The EU Commission has published the Ecodesign Working Plan 2016-2019 providing crucial insights into how the EU’s energy efficiency rules will be developed in that period.
Under the 2005 Ecodesign Directive, it has been established that the Commission must publish a working plan every three years setting out the list of product groups to be considered as priorities for the adoption of future energy efficiency standards. Prior to the latest adopted plan, the Commission had published two working plans, for the periods 2009–2011 and 2012–2014.
This latest 2016-2019 working plan has identified seven new product groups which have not been included in previous working plans or in the 2005 Ecodesign Directive, that are: electric kettles, hand dryers, elevators, building automation and control systems, solar panels and inverters, refrigerated containers, and high pressure cleaners. They will now become the focus of preparatory studies with a view to adopting individual implementing measures for each group.
To be underlined the prominence given at page 8 to the Ecodesign Directive’s potential to contribute to the EU achieving its circular economy goals. In this regard, the Commission has committed itself to examining numerous aspects relevant to the circular economy when revising existing implementing measures and developing new ones.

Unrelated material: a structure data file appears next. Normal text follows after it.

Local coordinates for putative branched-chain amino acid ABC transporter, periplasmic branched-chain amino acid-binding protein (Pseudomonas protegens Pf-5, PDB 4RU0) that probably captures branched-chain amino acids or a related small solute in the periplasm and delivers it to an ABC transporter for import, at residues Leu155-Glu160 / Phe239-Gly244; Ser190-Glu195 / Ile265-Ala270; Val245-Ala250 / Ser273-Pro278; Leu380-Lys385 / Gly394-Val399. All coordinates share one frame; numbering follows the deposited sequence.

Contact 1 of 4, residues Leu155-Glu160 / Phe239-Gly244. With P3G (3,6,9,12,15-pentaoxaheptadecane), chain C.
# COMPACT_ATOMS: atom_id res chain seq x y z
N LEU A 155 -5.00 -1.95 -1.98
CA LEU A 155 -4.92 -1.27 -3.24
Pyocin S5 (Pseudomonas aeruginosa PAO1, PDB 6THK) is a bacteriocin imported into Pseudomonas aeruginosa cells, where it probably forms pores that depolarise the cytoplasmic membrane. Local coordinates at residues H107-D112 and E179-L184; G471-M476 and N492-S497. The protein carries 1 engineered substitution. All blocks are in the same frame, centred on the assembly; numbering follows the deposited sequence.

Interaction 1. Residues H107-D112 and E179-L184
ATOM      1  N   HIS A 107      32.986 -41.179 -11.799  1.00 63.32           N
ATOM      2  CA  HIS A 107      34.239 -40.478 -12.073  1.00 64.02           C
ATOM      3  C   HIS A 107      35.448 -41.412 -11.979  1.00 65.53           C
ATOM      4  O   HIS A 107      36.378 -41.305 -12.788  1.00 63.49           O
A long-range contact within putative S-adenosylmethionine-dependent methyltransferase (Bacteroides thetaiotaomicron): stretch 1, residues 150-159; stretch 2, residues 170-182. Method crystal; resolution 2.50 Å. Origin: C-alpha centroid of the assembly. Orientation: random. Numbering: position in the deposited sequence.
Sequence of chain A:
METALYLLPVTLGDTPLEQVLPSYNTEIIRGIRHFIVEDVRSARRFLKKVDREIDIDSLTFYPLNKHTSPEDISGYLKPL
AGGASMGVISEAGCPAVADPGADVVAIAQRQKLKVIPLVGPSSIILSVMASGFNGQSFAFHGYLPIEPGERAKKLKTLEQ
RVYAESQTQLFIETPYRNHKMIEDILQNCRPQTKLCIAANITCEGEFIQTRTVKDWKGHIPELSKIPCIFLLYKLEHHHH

This will involve the Commission assessing the possibility of establishing more product-specific requirements in the areas of durability, reparability and recyclability. It has also stated that it intends to develop a circular economy ‘toolbox’ for Ecodesign, with a view to developing improved material efficiency requirements. The working plan notes that these could ultimately be included in revised and new implementing measures.
To view the entire text of the Ecodesign Working Plan 2016-2019: http://ec.europa.eu/growth/industry/sustainability/ecodesign_it